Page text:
Ethical Issues Forum
Cruising for an Ethical Bruising?
Editor's Note: This article is part of a series written by members of the CAS Committee on Professionalism Education (COPE) and the Actuarial Board of Counseling and Discipline (ABCD). The opinions expressed by readers and authors are for discussion purposes only and should not be used to prejudge the disposition of any actual case or modify published professional standards as they may apply in real-life situations.
Joe Fellows, FCAS, MAAA works for an international actuarial consulting firm. Although Joe works with several clients throughout the year, approximately 80 percent of Joe's time is spent consulting with the Acme Widget Company (AWC). AWC has been a longstanding and loyal client of the firm and Joe Fellows. The fees paid to his firm for work performed on behalf of AWC in large part dictate the amount of bonus Joe will receive at the end of the year. Joe estimates that, on an annual basis, AWC fees have accounted for approximately $20,000 of his personal bonus. Les Risk, the president of AWC, is Joe's main contact. Mr. Risk's wife, Patty, sits on the board of directors of the Bedford Hospital Authority. The Bedford Hospital Authority is a prospect of Joe's and is expected to send out an RFP for actuarial consulting services next month (with fees expected to be in the six-figure range).
Joe's company decided that they would like to express their appreciation to their largest clients by extending to each of them, and their significant others, an invitation to play golf at an exclusive PGA golf course. The golf outing is followed by a lavish dinner complete with gifts for each of the attendees and their spouses. The cost for the golf, dinner, and gifts is approximately $700 per client who attends the event. AWC is one of the clients designated to receive an invitation. Unfortunately, Les Risk and his wife do not like to play golf, and they have a prior engagement for the dinner portion of the evening, so they are unable to attend any part of the outing.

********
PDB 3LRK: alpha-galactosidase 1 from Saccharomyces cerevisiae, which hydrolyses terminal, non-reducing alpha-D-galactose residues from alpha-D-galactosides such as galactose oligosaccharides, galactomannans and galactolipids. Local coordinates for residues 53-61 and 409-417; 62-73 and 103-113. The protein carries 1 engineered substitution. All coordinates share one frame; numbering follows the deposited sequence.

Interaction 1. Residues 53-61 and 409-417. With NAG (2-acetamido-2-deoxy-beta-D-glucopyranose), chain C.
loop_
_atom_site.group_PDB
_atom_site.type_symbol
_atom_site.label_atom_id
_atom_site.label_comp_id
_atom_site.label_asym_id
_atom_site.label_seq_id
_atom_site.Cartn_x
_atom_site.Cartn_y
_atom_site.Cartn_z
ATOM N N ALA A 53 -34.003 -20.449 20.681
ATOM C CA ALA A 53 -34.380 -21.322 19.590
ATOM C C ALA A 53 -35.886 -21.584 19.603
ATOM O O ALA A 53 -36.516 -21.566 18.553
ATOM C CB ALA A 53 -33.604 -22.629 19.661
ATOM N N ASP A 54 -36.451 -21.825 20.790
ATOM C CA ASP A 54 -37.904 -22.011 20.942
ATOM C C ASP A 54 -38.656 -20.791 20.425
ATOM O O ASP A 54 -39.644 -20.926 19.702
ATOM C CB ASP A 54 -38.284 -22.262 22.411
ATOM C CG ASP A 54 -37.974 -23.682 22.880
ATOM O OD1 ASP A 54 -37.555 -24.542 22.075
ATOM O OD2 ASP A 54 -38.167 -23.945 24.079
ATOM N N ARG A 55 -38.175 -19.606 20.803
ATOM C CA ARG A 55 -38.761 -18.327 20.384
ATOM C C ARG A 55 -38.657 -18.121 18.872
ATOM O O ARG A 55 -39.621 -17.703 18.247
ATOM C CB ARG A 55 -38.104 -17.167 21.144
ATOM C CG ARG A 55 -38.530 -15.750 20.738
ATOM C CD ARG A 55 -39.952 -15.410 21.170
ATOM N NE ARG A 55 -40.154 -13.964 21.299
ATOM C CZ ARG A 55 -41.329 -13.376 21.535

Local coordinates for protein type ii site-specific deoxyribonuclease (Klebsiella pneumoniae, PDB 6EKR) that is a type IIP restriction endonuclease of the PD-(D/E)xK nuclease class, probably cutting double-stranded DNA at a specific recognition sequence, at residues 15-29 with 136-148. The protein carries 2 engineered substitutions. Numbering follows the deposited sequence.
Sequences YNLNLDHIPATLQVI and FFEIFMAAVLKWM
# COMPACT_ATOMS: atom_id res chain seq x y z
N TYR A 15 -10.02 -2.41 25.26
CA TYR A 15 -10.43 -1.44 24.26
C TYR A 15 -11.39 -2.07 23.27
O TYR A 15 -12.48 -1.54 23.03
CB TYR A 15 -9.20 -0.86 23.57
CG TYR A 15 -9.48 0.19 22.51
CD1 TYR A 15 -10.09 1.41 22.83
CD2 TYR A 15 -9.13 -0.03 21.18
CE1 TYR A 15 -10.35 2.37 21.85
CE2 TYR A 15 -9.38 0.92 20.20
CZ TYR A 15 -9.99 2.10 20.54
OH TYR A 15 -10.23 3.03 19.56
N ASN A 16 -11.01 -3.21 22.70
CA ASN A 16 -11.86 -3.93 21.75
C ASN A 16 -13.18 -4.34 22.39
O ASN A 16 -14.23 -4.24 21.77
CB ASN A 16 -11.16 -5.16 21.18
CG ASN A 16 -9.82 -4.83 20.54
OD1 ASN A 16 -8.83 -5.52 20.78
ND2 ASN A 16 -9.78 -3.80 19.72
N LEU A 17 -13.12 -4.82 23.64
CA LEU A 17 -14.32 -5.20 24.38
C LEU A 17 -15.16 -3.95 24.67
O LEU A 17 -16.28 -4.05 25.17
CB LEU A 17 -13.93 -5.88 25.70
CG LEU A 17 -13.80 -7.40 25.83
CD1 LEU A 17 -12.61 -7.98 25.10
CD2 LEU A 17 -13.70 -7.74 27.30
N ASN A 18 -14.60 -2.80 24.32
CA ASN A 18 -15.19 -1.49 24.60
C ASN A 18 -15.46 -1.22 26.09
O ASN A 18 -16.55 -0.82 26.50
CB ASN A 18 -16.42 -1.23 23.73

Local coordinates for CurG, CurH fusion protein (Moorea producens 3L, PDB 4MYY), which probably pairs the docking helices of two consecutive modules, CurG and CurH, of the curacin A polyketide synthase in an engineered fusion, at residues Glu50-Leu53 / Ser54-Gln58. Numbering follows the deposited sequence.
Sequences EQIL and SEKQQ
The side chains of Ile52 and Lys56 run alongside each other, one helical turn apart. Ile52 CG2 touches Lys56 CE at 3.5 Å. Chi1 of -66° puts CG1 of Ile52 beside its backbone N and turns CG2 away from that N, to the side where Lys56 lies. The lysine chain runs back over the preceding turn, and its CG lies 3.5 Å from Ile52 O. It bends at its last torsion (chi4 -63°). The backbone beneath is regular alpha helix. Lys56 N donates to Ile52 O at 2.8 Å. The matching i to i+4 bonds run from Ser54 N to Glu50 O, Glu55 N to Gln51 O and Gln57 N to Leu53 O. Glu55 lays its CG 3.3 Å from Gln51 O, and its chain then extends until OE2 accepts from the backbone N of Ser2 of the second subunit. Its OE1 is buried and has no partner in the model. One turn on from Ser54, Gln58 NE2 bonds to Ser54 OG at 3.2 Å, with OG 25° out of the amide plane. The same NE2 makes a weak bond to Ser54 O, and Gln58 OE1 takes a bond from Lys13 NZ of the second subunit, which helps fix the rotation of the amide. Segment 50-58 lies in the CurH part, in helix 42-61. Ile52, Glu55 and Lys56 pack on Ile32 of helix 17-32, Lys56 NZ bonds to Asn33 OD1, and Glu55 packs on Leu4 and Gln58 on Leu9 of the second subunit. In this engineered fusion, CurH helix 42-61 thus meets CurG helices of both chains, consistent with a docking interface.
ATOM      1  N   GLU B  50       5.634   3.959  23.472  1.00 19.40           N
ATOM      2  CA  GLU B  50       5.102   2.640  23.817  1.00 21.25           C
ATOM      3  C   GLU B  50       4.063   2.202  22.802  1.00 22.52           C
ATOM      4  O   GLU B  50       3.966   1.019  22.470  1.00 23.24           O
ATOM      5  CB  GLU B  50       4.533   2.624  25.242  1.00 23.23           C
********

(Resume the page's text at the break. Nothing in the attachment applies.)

Joe feels that the AWC deserves some recognition for their contribution to the success of his actuarial consulting firm. He would also like to make a favorable impression on Patty Risk. Joe approaches his boss to ask for permission to send Les and his wife on a two-day cruise costing approximately $2,000. Joe makes the following statement to his boss: "In addition to showing our appreciation, the cruise is a great opportunity for Les to tell Patty that we are the best choice for the Bedford work." After some discussion, Joe's boss declines the request citing budgetary concerns and that the golf outing will far exceed the original cost estimate and that the $2,000 amount is considerably more than the $700 per client to be spent for golf and dinner. Despite his boss's decision, Joe decides to send Les and his spouse on the cruise anyway and pays for the cost of the trip out of his own pocket. His boss is unaware of his decision. Has Joe violated any professional standards?
There is no professional standard that specifically prohibits giving gifts to clients. Joe is not expecting any specific benefit from AWC as a result of his gift but is only expressing his appreciation for the past opportunity to work together. Further, Joe is simply making sure that Les is not neglected as a result of his scheduling conflict or his lack of interest in golf. While this may be a bit more expensive than normal, it is common practice for consulting firms to entertain their clients as a sign of appreciation and relationship building. Joe would pay for the cruise regardless of Patty's work affiliation and is not directly asking for any special consideration. While Patty will have to decide whether she can accept the gift, Joe has not violated any professional standard.
The special treatment that Joe is giving to Les and his wife casts a shadow of suspicion on Joe's gift. While Joe may not be explicitly asking for special consideration on the Bedford Hospital Authority RFP, the proximity to the RFP and the size of the gift could be interpreted as inappropriate. Under Precept 1 of the CAS Code of Professional Conduct, Joe is required "to act honestly, with integrity and competence, and in a manner to fulfill the profession's responsibility to the public and to uphold the reputation of the actuarial profession." Joe is using his client relationship with AWC as a backdoor way of asking Les to intercede so that Joe gains an unfair advantage with the Bedford RFP. Joe has violated Precept 1.